Foam Kernow crypto ‘tea party’

Last night we ran an experimental cryptoparty at Foam Kernow. We’d not tried something like this before, or have any particular expertise with cryptography – so this was run as a research gathering for interested people to find out more about it.

One of the misconceptions about cryptography I wanted to start with is that it’s just about hiding things. We looked at Applied Cryptography by Bruce Schneier where he starts with explaining the 3 things that cryptography provide beyond confidentiality:

Authentication. It should be possible for the receiver of a message to ascertain it’s origin; an intruder should not be able to masquerade as someone else.
Integrity. It should be possible for the receiver of a message to verify that it has not been modified in transit; an intruder should not be able to substitute a false message for a legitimate one.
Nonrepudiation. A sender should not be able to falsely deny later that they sent the message.

It’s interesting how confidentiality is tied up with these concepts – you can’t compromise one without damaging the others. Also how these are a requirement for human communication, but we’ve become so used to living without them.

One of the most interesting things was to hear the motivations for people to come along and find out more about this subject. There were general feeling of loss of control over online identity and data. Some of the more specific aspects:

  • Ambient data collection, our identity increasingly becoming a commodity – being modeled for purposes we do not have control over.
  • Centralisation of communication being a problem – e.g. gmail.
  • Never knowing when your privacy might become important eg. you find yourself in an abusive relationship, suddenly it matters.
  • Knowing that privacy is something we should be thinking about but not wanting to. Similar to knowing we shouldn’t be using the car but doing it anyway.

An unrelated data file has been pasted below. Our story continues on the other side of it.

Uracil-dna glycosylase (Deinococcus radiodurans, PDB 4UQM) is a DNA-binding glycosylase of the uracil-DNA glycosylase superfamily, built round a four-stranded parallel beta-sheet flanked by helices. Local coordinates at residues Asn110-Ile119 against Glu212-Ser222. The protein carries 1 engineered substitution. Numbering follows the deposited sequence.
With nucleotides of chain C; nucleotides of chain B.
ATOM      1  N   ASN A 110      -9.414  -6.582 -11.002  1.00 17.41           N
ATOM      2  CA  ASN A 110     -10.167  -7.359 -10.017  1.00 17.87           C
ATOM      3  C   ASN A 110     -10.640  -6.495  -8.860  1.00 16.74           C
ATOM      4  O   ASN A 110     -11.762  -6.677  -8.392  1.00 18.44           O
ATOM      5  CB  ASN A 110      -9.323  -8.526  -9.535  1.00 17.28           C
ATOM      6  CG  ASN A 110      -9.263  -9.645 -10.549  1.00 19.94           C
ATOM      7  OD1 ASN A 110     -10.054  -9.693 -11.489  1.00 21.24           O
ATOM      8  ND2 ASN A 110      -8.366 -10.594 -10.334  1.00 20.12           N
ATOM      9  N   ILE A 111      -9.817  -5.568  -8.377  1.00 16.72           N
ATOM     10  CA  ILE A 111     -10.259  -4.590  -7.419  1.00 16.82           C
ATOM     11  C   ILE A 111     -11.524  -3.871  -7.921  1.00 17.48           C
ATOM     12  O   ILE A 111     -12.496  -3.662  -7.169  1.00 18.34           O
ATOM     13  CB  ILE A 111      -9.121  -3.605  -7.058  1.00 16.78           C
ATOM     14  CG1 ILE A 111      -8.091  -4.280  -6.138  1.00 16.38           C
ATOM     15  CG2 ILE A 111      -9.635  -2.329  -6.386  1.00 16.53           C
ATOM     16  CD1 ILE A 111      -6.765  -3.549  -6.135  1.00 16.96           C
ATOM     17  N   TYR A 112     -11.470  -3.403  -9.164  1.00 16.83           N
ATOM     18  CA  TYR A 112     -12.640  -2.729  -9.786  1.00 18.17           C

• Awareness that our actions don’t just affect us, but our families, friends and colleagues privacy – needing to think about them too.
  • Worrying when googling about health, financial or legal subjects.
  • Being aware that email is monitored in the workplace.

We talked about the encryption we already use – gpg for email with thunderbird and Tor for browsing anonymously. One of the tricky areas we talked about was setting this kind of thing up for mobile – do you need specific apps, an entire OS or specific hardware? This is something we need to spend a bit more time looking into.

Personally speaking, on my phone I use a free firewall so I can at least control which apps on my phone can be online – and I only became aware of this from developing for android and seeing the amount of ‘calling home’ that completely arbitrary applications do regularly.

We also discussed asymmetric key pair crytography – how the mathematics meshes so neatly with social conventions, so you can sign a message to prove you wrote it, or sign someone else’s public key to build up a ‘web of trust’.

We didn’t get very practical, this was more about discussing the issues and feelings on the topic. That might be something to think about for future cryptoparties.

A cryptoweaving experiment

Archaeologists can read a woven artifact created thousands of years ago, and from its structure determine the actions performed in the right order by the weaver who created it. They can then recreate the weaving, following in their ancestor’s ‘footsteps’ exactly.

This is possible because a woven artifact encodes time digitally, weft by weft. In most other forms of human endeavor, reverse engineering is still possible (e.g. in a car or a cake) but instructions are not encoded in the object’s fundamental structure – they need to be inferred by experiment or indirect means. Similarly, a text does not quite represent its writing process in a time encoded manner, but the end result. Interestingly, one possible self describing artifact could be a musical performance.